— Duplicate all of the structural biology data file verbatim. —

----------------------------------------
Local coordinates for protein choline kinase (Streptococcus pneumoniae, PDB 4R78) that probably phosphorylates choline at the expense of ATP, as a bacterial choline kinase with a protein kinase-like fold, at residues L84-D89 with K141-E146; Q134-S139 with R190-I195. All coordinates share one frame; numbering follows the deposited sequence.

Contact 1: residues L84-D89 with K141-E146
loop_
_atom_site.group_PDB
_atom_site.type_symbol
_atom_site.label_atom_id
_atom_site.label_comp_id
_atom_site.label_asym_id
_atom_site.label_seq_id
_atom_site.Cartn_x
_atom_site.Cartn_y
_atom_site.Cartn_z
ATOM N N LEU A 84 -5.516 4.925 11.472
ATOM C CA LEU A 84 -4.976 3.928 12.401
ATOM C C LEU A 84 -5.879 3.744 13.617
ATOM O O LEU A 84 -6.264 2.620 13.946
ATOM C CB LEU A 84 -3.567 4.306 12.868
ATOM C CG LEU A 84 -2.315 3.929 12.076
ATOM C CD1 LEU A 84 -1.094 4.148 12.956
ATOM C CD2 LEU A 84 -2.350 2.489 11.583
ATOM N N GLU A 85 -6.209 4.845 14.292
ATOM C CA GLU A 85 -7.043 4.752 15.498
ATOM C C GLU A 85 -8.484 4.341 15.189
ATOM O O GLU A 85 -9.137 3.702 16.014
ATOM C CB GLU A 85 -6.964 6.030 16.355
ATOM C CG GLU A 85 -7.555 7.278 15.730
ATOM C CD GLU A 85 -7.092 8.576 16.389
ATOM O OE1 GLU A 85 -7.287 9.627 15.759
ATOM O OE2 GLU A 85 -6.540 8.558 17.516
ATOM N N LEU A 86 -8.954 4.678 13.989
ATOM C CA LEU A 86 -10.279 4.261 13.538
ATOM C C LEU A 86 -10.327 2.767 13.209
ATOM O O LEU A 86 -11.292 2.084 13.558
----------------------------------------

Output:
Local coordinates for protein choline kinase (Streptococcus pneumoniae, PDB 4R78) that probably phosphorylates choline at the expense of ATP, as a bacterial choline kinase with a protein kinase-like fold, at residues L84-D89 with K141-E146; Q134-S139 with R190-I195. All coordinates share one frame; numbering follows the deposited sequence.

Contact 1: residues L84-D89 with K141-E146
loop_
_atom_site.group_PDB
_atom_site.type_symbol
_atom_site.label_atom_id
_atom_site.label_comp_id
_atom_site.label_asym_id
_atom_site.label_seq_id
_atom_site.Cartn_x
_atom_site.Cartn_y
_atom_site.Cartn_z
ATOM N N LEU A 84 -5.516 4.925 11.472
ATOM C CA LEU A 84 -4.976 3.928 12.401
ATOM C C LEU A 84 -5.879 3.744 13.617
ATOM O O LEU A 84 -6.264 2.620 13.946
ATOM C CB LEU A 84 -3.567 4.306 12.868
ATOM C CG LEU A 84 -2.315 3.929 12.076
ATOM C CD1 LEU A 84 -1.094 4.148 12.956
ATOM C CD2 LEU A 84 -2.350 2.489 11.583
ATOM N N GLU A 85 -6.209 4.845 14.292
ATOM C CA GLU A 85 -7.043 4.752 15.498
ATOM C C GLU A 85 -8.484 4.341 15.189
ATOM O O GLU A 85 -9.137 3.702 16.014
ATOM C CB GLU A 85 -6.964 6.030 16.355
ATOM C CG GLU A 85 -7.555 7.278 15.730
ATOM C CD GLU A 85 -7.092 8.576 16.389
ATOM O OE1 GLU A 85 -7.287 9.627 15.759
ATOM O OE2 GLU A 85 -6.540 8.558 17.516
ATOM N N LEU A 86 -8.954 4.678 13.989
ATOM C CA LEU A 86 -10.279 4.261 13.538
ATOM C C LEU A 86 -10.327 2.767 13.209
ATOM O O LEU A 86 -11.292 2.084 13.558